On 25th September, my new locative audiowalk game The Gates to Dreamland launched to the public. Created as part of the A Different LENS project in Margate, The Gates to Dreamland explores how interpreting our surroundings figuratively, through imagination and motion, can connect us to different places, times, stories and circumstances, finding resonance within our own lives.
Set around the boundaries of the Dreamland amusement park in Margate, it tells the story of Italian scientist Galileo Galilei’s journey towards publishing his final book – one that would change the study of science forever. It imagines the obstacles he faced, under house arrest with his eyesight and health failing, and the changes in perspective that entailed.
In this series of blog posts, I’m delving into how The Gates to Dreamland was made, discussing how my contribution to A Different LENS came about, how the design of the project evolved, ideas and inspirations, research and planning, writing the script, how I created the audio, and how this project connects to my other work.
More information on how you can try The Gates to Dreamland for yourself is at the bottom of this post.
One of the overriding resonances I detected in Galileo’s story was the feeling of enclosure and inaccessibility.
Galileo was under house arrest for the duration of his time writing Two New Sciences; an experience of confinement that recent lockdowns have only briefly exposed us to. Losing his sight at the same time ‘confined’ him further, in a different sense; altering his ability to perceive the world beyond him.
Along the route between Dreamland’s gates, I used the words of my script to draw attention to moments of enclosure in the listener’s journey through the physical environment.
At the opening gate, between the metal bars, the sight of Dreamland’s Helter Skelter is visible in the distance. The words from the first scripted diary entry imagine how Galileo’s first action, upon returning to his villa marshalled by armed guards, was to climb straight to the highest window of the house. Here, he gazes upon the familiar view of a tower on a hill (though I do not name this, it would have been the Torre del Gallo in Arcetri), but his sight problems render the view inaccessible.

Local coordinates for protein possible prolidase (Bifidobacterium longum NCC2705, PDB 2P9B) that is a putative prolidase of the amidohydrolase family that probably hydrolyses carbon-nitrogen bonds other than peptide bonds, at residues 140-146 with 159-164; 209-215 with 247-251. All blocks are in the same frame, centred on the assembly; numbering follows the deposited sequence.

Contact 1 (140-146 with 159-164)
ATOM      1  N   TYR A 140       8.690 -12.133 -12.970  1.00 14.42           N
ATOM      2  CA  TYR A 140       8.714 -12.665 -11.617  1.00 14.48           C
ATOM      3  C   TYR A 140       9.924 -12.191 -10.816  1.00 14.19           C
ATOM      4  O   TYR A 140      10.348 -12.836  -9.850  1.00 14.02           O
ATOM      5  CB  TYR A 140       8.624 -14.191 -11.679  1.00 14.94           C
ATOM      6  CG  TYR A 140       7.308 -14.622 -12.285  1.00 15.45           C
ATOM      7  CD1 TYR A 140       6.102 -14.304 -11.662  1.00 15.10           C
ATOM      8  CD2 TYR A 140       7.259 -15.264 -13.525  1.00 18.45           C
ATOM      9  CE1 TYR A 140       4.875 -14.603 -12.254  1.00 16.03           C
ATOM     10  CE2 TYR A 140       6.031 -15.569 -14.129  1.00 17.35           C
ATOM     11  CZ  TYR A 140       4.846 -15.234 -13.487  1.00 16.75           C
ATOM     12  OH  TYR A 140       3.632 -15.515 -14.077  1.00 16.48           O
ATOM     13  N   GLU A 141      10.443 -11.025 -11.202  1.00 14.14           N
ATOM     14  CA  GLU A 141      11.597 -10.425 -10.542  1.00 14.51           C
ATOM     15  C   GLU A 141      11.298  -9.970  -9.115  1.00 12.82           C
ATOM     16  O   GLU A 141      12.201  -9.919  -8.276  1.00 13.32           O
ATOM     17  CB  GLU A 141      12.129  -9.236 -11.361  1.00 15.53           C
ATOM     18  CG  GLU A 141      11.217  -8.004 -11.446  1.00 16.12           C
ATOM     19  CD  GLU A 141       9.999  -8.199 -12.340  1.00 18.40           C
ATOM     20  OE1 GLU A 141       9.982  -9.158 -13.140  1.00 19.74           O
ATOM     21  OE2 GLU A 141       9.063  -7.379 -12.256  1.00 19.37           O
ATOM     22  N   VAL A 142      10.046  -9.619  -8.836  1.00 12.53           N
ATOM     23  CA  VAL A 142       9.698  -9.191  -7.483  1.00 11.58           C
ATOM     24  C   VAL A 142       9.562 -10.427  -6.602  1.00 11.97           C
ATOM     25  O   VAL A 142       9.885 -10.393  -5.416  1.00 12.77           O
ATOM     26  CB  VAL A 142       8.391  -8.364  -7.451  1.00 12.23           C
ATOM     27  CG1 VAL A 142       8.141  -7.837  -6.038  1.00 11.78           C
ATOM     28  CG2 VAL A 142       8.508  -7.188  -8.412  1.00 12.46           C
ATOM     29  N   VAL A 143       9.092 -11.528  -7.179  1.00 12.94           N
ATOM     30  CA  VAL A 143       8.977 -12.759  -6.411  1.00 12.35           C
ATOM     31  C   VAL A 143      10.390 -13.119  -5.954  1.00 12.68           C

Here, the listener is invited to draw a connection between the inaccessibility of Dreamland’s landmarks and that of Galileo, in being house-bound and increasingly visually impaired.
|The Torre del Gallo in Arcetri, Florence|
|Dreamland's Helter Skelter|
In this early stage of the experience, you walk along a road often busy with car traffic and lined with terraced housing. As you stand beside a seemingly unbreachable metal gate, the words in the audio diary bring attention to these elements of your surroundings that convey a sense of being squeezed in.
This continues as you descend down the hill, still confined by terraced housing but with widening space visible in front, creating the sense of being funnelled down the street towards an opening. At this point in the scripted diary entries, while Galileo is still very aware of the limitations he faces, there is a feeling of progress being made as he begins to chart his plans for writing Two New Sciences.
As the walker’s perspective briefly widens, another key theme of the work is illuminated: the opportunities for growth, creativity and imagination that restriction can entail.
With the view opening out onto the usually busier area around Dreamland’s car park, Galileo describes the encounters he has with numerous visitors to his home. Vincenzo Viviani, who would become Galileo's student assistant, is highlighted as a key figure; and Galileo describes a clarity and order that emerges from the chaos of his cluttered and busy home life. In an ironic yet symbolic twist of fate, this is the time when Galileo loses his sight completely.
Up to this point in the work, multiple references are made to plants and weeds, which can be seen in many areas around the outskirts of Dreamland.
I was drawn to the image of his garden being gradually being overtaken by weeds as he committed himself to writing his book, while his view outside to the garden would have become increasingly obscured. There is an interesting parallel here between his intellectual growth and his body being overtaken by its own ‘weeds’ mentioned in the scripted diary extracts: his loss of eyesight and worsening arthritis.
|A courtyard garden at Galileo's former home in Arcetri, Florence|
|Weeds near the entrance to Dreamland's car park|
Aside from Galileo’s physical condition, the writing of Two New Sciences would certainly have been worrisome endeavour. All of Galileo’s publications had been banned under order of the Catholic Church, and being under house arrest with armed guards lurking meant that anything potentially illicit would have had to be kept very secretive.
Later on in the walk, you navigate a narrow back-street with tall buildings on one side and a high fence on the other; a road apparently used most often for delivering and loading goods. It’s a place evidently not designed for you to dwell in.